Burn victims and post-traumatic stress disorder victims are frequently starting to have one common treatment: virtual reality.
Severe cases of children and adult burn victims are cared for and coming from five different states surrounding the University of Washington Harborview Burn Center. This regional burn center uses virtual reality not just for games, but also for professional treatment.
Hunter Hoffman and David Patterson developed the virtual reality therapy technique in 1996. They noticed that, as patients were getting their wounds binded and cleaned or staples removed, the usual doses of opioids were just not strong enough. 86 percent of the patients said they had worse pain while getting their wounds treated. It was only when the burn patients rested that opioids were sufficient enough to ease their pain.
Hoffman researched virtual reality therapy from the UW Human Interface Technology Laboratory; Patterson studied psychological strategies that distract the patients from their pain. Together these men designed a virtual world called SnowWorld to distract from the pain most of their patients have to endure.
The University of Harborview now uses virtual reality therapy as well as traditional opioids for pain treatment on their patients. In a preliminary study between two patients at the university they found that, when between playing video games on a nintendo versus using the virtual SnowWorld, each patient reported significantly less pain while focusing on the virtual reality game.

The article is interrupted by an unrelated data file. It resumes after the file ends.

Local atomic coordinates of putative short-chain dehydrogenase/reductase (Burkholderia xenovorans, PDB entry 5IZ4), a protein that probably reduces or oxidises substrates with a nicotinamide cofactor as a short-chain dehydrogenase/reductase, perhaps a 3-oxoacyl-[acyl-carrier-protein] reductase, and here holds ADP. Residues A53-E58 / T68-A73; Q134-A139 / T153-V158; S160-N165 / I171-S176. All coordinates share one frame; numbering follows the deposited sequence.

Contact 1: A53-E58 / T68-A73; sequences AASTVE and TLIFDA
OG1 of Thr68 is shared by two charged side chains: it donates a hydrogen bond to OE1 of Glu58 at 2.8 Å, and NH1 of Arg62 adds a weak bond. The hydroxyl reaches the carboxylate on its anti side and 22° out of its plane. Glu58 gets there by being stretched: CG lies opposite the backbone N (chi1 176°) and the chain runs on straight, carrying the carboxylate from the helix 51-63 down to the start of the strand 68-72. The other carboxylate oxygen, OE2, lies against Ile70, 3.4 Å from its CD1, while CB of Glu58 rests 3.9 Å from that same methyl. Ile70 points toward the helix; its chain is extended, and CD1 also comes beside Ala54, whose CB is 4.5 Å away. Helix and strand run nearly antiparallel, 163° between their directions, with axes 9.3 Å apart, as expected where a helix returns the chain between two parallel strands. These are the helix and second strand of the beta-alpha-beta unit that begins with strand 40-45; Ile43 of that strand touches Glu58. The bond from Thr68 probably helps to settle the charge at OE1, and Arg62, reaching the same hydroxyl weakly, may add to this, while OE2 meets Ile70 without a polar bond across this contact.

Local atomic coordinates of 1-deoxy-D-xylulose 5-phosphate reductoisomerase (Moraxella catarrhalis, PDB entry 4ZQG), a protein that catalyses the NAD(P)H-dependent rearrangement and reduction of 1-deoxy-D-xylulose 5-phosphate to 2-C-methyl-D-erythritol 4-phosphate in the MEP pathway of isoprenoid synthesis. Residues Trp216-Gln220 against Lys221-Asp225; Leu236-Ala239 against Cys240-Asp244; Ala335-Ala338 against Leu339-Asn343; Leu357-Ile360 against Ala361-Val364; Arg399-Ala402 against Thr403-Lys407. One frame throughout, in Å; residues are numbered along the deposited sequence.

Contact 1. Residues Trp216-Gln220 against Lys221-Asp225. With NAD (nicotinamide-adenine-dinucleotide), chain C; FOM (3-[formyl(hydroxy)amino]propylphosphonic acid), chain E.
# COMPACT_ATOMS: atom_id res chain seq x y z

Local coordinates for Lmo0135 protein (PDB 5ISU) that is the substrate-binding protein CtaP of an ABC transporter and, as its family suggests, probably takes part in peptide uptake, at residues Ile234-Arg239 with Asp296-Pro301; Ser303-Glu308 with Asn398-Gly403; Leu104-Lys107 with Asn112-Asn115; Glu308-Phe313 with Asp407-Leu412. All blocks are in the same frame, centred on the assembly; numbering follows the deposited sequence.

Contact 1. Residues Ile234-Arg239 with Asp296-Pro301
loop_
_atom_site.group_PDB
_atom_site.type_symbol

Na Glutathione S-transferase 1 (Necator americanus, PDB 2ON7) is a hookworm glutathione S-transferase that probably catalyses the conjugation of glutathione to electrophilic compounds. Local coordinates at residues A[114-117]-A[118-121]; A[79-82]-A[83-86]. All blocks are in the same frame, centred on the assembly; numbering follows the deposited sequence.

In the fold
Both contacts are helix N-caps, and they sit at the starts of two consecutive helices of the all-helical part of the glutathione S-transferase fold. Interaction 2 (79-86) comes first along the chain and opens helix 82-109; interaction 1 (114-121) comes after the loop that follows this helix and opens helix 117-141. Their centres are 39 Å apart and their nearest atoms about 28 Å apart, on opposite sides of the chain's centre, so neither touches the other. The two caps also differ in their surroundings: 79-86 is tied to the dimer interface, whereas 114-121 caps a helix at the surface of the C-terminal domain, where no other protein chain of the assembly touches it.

Using a Functional magnetic resonance imaging brain scan, the university studied volunteers who were given thermal pain simulations with virtual reality and without it. Brain scans showed that the amount of pain activity in the brain was reduced by having the volunteers use virtual reality as a distraction.
Just as virtual reality therapy can help people with physical pain, it can also help with the emotional. Most of virtual reality is used in exposure therapy in PTSD situations. The use of virtual reality is so the patient can confront and process traumatic memories. While a patient is dealing with PTSD, one common symptom is to ignore the memory. Virtual reality gives the patient a chance to recall the memory gradually until they can confront it.
Albert Rizzo, a director of medical virtual reality, works mostly in researching through clinic assessment, treatment rehabilitation and resilience. Rizzo is also working as a research professor at the University at Southern California.
He recalled on a podcast on American Physiological Association, that the Operation Iraqi Freedom in 2003 caused many people to come back with PTSD. The military involved more veterans to engage in therapy by using virtual reality. Rizzo began building an Iraq and Afghanistan simulation in 2004 based off of clients’ feedback. The simulation even introduced smells of diesel fuel, rotting garbage and burning rubber to make the whole therapy session more realistic.
The idea of virtual reality therapy transfers into civilian therapy as well — it could potentially benefit police departments, fire fighters and victims of terrorist attacks.
The research from both the burn care center and from Albert Rizzo has shown that virtual reality can be used in society as a medical tool, not just for entertainment.
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